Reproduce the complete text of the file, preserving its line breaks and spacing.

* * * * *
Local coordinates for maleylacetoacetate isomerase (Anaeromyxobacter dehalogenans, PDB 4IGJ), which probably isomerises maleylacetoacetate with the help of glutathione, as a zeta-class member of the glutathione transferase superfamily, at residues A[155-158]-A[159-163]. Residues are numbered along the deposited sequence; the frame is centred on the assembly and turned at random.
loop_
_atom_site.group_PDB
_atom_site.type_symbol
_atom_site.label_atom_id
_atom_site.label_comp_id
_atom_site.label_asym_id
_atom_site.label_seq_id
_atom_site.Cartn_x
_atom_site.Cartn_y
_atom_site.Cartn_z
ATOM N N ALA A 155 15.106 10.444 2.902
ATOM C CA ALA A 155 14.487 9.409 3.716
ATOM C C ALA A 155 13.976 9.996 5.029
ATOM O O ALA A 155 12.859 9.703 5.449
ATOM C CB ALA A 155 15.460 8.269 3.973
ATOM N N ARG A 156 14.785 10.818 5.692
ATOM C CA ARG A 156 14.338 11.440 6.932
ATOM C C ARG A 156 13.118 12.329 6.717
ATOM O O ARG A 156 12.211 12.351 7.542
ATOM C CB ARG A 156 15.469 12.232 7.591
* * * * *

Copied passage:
Local coordinates for maleylacetoacetate isomerase (Anaeromyxobacter dehalogenans, PDB 4IGJ), which probably isomerises maleylacetoacetate with the help of glutathione, as a zeta-class member of the glutathione transferase superfamily, at residues A[155-158]-A[159-163]. Residues are numbered along the deposited sequence; the frame is centred on the assembly and turned at random.
loop_
_atom_site.group_PDB
_atom_site.type_symbol
_atom_site.label_atom_id
_atom_site.label_comp_id
_atom_site.label_asym_id
_atom_site.label_seq_id
_atom_site.Cartn_x
_atom_site.Cartn_y
_atom_site.Cartn_z
ATOM N N ALA A 155 15.106 10.444 2.902
ATOM C CA ALA A 155 14.487 9.409 3.716
ATOM C C ALA A 155 13.976 9.996 5.029
ATOM O O ALA A 155 12.859 9.703 5.449
ATOM C CB ALA A 155 15.460 8.269 3.973
ATOM N N ARG A 156 14.785 10.818 5.692
ATOM C CA ARG A 156 14.338 11.440 6.932
ATOM C C ARG A 156 13.118 12.329 6.717
ATOM O O ARG A 156 12.211 12.351 7.542
ATOM C CB ARG A 156 15.469 12.232 7.591